The Extreme chips are unlocked too, aren’t they?

        • Corrado
        • 12 years ago

        Not sure. I don’t pay attention to single chips that cost more than my whole PC, and I’ll never own. Hehe.

        • Veerappan
        • 12 years ago

        Yeah, fairly sure the extreme chips are unlocked… but you pay dearly for them.

    • maroon1
    • 12 years ago

    Who cares ?

    Core i7 use tri-channel ram, so DDR3 1333 should give you the same memory bandwidth as DDR3 2000 in dual channel

      • Meadows
      • 12 years ago

      Who cares? The last time I was RAM-bound in a task was a RAM benchmark.

        • MadManOriginal
        • 12 years ago

        People looking for a performance jump through overclocking will care if this recommendation keeps them from running RAM fast enough to get a decent CPU overclock.

        I need to read up more on Nehalem architecture and speicifcally bus architecture though to see if it’s something like AMD’s integrated memory controller in that CPU speed and memory speed are more independent.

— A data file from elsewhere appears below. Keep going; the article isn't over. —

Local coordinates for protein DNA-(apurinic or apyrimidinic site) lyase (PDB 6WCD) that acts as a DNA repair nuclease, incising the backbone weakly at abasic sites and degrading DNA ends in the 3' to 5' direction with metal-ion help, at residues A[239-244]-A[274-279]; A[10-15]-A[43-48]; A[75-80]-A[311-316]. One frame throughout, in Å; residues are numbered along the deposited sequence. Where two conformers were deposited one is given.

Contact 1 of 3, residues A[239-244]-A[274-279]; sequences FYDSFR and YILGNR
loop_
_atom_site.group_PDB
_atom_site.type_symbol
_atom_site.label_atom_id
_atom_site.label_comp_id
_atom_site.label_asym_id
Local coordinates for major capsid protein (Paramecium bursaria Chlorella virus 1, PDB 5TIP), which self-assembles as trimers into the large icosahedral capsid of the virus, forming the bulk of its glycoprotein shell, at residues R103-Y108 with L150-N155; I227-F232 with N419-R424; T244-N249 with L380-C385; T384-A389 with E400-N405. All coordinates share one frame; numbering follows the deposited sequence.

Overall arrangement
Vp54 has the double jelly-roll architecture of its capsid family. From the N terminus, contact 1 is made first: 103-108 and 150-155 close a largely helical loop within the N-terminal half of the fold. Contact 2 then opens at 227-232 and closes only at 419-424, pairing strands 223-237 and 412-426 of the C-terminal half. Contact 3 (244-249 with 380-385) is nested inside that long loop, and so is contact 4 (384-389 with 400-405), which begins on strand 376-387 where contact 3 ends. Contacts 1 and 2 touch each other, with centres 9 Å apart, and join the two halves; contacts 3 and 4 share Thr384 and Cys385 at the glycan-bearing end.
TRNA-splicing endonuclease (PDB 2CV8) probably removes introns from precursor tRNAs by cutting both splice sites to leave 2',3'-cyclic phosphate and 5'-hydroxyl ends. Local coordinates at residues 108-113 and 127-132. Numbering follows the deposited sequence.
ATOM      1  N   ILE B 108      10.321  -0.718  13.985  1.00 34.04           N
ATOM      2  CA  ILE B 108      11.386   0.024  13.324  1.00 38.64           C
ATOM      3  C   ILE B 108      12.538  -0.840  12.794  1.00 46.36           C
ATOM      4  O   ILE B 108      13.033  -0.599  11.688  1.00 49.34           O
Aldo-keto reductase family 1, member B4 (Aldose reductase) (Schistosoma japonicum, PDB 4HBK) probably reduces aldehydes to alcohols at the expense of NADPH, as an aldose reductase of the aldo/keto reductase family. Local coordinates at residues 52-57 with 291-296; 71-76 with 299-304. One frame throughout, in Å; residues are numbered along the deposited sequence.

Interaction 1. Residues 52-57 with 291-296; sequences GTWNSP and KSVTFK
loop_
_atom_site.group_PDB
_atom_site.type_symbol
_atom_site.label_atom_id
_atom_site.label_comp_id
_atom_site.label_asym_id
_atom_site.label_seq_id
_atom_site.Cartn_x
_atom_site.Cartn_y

• Meadows
          • 12 years ago

          The point is, you shouldn’t need to overclock memory at all, just keep reducing its multiplier or whatever works for Core i7 and keep it within specs. It’ll be “fast enough” anyway, especially if you had the money to go tre-channel with RAM.

            • MadManOriginal
            • 12 years ago

            Yes that’s what may be possible with Nehalem’s bus architecture and what I’m not certain on and won’t worry about unttil reviews are out, I won’t be buying Nehalem until at least the middle of next year anyway. But remember that lower than 1:1 ratio is not possible with the last few Intel chipsets so this could put a damper on oc’ing if the ratios with <1.65V RAM don’t work out in oc’ers favor.